Taylor and Symington, who were associated with the first attempts at steam navigation made by Patrick Miller of Dalswinton just a century ago, were also natives of this district.

Lanark is an ancient town and royal burgh, situated a few miles north of the Clyde. According to some it was a seat of royalty and the home of an early parliament in the tenth century. Its associations with the patriot Wallace in his early struggles are graphically portrayed in the Scottish Chiefs, and it was doubtless one of the many points in the Roman system of military ways which passed down the Clyde valley at the eastern end of the town.

A local guide-book states that “Lanark formerly enjoyed the privilege of keeping the standard weights of the kingdom. These weights were stamped with a spread eagle with two heads, the arms of the burgh. In 1790 they were measured by Professor Robison of Edinburgh, and a second time (about 1800) for the purpose of rectifying those of Edinburgh.”

Here the ruins of the church of St. Ken Bern, dating from the early part of the twelfth century, are interesting as an example of the "Early English” architecture. The Lee Aisle is attached to the building, and a number of quaint old tombstones may be seen in the cemetery, together with a handsome monument erected to the martyrs who suffered for conscience sake and belonged to the district.

Sir Walter Scott, in his tale of the Talisman, tells us that this talisman was an amulet supposed to possess special healing virtues, and which was brought from the East in the fourteenth century by Sir Simon Lockhart of Lee and Cartland, who “left it to his heirs, by whom, and by Clydesdale in general, it was, and is still, distinguished by the name of the Lee-penny, from the name of his native seat of Lee.”

The history of bells is always curious and interesting. One of those in the spire of the parish church has been recast several times, the earliest date on it being 1110.

One of the principal tributary streams of the Clyde is the Douglas Water, an important stream, draining the large district to the south of Lanark and the Falls of Clyde, and lying to the west of Tinto. The beautiful and fertile valley through which this stream flows is called Douglasdale, the parish of Douglas extending from the Clyde for about 12 miles. The parish is said to take its name from the stream, Douglas signifying a dark colour, and which appears to have given the surname of Douglas to the family who so powerfully affected the history of Scotland in earlier days. Douglas Castle, the “Castle Dangerous” of Sir Walter Scott, played, like other strongholds, an important part in the War of Independence, and he states that its surrender by the English about the year 1306 “was the beginning of a career of conquest which was uninterrupted until the crowning mercy was gained in the celebrated field of Bannockburn.”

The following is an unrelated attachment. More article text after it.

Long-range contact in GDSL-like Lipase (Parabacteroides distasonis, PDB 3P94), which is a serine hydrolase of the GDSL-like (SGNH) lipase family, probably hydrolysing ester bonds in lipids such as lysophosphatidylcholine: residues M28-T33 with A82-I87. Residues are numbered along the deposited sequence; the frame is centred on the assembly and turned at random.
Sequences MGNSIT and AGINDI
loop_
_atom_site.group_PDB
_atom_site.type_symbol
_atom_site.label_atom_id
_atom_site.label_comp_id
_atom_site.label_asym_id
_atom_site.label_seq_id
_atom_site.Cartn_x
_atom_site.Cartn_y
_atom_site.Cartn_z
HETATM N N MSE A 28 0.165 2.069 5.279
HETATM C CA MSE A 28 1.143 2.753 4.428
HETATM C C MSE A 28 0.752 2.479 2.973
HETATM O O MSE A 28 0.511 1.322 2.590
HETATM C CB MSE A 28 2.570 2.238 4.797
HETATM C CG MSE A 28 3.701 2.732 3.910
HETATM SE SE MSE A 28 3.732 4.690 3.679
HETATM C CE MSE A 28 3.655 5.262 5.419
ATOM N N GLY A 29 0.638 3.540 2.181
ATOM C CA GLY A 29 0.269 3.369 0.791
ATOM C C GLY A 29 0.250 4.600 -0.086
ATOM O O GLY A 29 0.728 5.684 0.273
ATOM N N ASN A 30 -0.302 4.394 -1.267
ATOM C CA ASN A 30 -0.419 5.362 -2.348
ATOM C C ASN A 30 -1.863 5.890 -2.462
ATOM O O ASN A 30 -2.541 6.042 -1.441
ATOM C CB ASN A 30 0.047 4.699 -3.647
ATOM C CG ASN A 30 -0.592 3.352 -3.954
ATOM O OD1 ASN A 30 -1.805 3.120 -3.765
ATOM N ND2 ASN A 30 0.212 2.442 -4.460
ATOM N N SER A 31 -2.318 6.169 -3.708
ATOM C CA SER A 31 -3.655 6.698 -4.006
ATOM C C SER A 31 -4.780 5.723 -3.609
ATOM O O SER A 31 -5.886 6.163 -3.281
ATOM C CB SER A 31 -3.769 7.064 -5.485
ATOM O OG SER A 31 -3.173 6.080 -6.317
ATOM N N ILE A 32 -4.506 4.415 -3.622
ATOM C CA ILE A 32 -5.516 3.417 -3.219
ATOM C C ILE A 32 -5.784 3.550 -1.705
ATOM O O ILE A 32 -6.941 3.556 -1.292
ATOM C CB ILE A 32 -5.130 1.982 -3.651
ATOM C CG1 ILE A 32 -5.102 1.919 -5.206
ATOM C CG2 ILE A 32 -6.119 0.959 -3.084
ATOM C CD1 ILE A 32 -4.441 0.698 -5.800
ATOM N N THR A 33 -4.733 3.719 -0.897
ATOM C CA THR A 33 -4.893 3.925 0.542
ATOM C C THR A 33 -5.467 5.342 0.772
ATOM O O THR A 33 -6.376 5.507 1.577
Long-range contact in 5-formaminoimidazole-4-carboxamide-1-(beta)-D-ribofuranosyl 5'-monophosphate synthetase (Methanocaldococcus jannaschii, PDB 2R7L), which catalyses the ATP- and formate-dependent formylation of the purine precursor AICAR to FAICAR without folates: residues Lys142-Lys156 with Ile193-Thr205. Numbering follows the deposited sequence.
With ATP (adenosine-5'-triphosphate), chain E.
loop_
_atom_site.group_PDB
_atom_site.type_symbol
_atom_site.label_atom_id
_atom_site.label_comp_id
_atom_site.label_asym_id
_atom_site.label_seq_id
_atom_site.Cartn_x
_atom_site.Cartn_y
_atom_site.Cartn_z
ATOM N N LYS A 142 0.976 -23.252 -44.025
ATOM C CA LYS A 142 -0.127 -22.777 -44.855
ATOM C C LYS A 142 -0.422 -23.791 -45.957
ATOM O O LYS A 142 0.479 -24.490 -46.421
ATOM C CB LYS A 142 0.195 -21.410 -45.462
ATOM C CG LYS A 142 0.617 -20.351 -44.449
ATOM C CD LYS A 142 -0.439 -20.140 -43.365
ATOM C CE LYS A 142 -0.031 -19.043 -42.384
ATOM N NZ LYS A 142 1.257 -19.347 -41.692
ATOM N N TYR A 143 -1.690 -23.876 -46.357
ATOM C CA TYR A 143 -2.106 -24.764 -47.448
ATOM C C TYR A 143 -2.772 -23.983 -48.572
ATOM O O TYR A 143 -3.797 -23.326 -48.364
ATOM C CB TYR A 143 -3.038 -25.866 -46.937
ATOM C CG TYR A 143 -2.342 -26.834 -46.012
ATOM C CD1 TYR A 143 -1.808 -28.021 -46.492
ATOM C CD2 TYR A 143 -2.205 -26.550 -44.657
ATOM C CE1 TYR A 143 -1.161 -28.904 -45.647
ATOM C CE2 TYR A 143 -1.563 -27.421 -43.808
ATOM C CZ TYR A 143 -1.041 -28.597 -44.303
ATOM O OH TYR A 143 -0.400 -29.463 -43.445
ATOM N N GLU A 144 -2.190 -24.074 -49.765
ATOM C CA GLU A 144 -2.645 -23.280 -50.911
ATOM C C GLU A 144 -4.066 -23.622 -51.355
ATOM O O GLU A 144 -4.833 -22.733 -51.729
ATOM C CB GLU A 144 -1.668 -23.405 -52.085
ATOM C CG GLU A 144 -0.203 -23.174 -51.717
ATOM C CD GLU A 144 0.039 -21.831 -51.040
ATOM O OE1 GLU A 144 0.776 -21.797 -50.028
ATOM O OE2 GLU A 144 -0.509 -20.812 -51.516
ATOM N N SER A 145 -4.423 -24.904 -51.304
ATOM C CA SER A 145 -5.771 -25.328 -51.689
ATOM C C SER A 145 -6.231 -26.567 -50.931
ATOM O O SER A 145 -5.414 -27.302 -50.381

The Mouse enters the Clyde on the right bank a short distance below Lanark. It is principally noticeable from the bold and striking scenery near its point of junction with the river, where it flows through the chasm of the Cartland Crags, spanned by Telford's viaduct carrying the Glasgow road. Writing of Telford’s works in roads and bridges, Smiles says: “Owing to the mountainous nature of the country through winch Telford’s Carlisle and Glasgow road passes, the bridges are unusually numerous and of laro-e dimensions. Thus the Fiddler’s Burn Bridge is of three arches, one of 150, and two of 105 feet span each. There are fourteen other bridges, presenting from one to three arches, of from 20 to 90 feet span.

But the most picturesque and remarkable bridge, constructed by Telford in that district, was upon another line of road subsequently carried out by him, in the upper part of the county of Lanark, and crossing the main line of the Carlisle and Glasgow road almost at right angles. It was carried over deep ravines by several lofty bridges, the most formidable of which was that across the Mouse Water at Cartland Crags, about a mile to the west of Lanark. The stream here flows through a deep rocky chasm, the sides of which are in some places about 400 feet high. At a point where the height of the rocks is considerably less, but still most formidable, Telford spanned the ravine 129 feet above the water.”